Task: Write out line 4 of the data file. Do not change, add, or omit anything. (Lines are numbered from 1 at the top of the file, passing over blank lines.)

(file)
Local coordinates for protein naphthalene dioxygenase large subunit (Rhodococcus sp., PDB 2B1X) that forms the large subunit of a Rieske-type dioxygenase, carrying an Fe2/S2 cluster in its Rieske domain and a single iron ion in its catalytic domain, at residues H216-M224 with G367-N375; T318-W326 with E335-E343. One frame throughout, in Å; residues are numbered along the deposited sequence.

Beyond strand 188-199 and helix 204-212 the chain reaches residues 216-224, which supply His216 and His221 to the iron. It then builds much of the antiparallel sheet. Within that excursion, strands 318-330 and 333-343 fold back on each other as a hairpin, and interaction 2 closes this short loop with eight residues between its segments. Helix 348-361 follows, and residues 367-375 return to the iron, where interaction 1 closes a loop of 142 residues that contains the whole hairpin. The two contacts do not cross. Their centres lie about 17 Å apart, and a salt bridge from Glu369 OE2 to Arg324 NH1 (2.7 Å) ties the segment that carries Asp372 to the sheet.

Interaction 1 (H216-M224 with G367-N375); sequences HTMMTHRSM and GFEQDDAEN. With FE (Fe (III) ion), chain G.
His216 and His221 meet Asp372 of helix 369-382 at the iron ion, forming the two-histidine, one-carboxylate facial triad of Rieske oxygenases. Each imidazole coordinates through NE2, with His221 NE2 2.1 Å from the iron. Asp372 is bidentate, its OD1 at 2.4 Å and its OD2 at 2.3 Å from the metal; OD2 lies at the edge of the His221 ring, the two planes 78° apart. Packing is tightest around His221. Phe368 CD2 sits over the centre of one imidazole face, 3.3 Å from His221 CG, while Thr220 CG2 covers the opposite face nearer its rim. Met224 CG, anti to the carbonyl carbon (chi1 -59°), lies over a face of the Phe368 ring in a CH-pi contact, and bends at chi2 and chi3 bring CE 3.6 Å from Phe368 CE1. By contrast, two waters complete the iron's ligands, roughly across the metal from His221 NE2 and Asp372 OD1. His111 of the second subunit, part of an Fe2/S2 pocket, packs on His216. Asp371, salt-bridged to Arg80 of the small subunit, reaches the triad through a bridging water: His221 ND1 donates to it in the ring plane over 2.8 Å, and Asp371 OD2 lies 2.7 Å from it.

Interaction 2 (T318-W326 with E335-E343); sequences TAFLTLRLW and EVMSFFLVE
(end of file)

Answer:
His216 and His221 meet Asp372 of helix 369-382 at the iron ion, forming the two-histidine, one-carboxylate facial triad of Rieske oxygenases. Each imidazole coordinates through NE2, with His221 NE2 2.1 Å from the iron. Asp372 is bidentate, its OD1 at 2.4 Å and its OD2 at 2.3 Å from the metal; OD2 lies at the edge of the His221 ring, the two planes 78° apart. Packing is tightest around His221. Phe368 CD2 sits over the centre of one imidazole face, 3.3 Å from His221 CG, while Thr220 CG2 covers the opposite face nearer its rim. Met224 CG, anti to the carbonyl carbon (chi1 -59°), lies over a face of the Phe368 ring in a CH-pi contact, and bends at chi2 and chi3 bring CE 3.6 Å from Phe368 CE1. By contrast, two waters complete the iron's ligands, roughly across the metal from His221 NE2 and Asp372 OD1. His111 of the second subunit, part of an Fe2/S2 pocket, packs on His216. Asp371, salt-bridged to Arg80 of the small subunit, reaches the triad through a bridging water: His221 ND1 donates to it in the ring plane over 2.8 Å, and Asp371 OD2 lies 2.7 Å from it.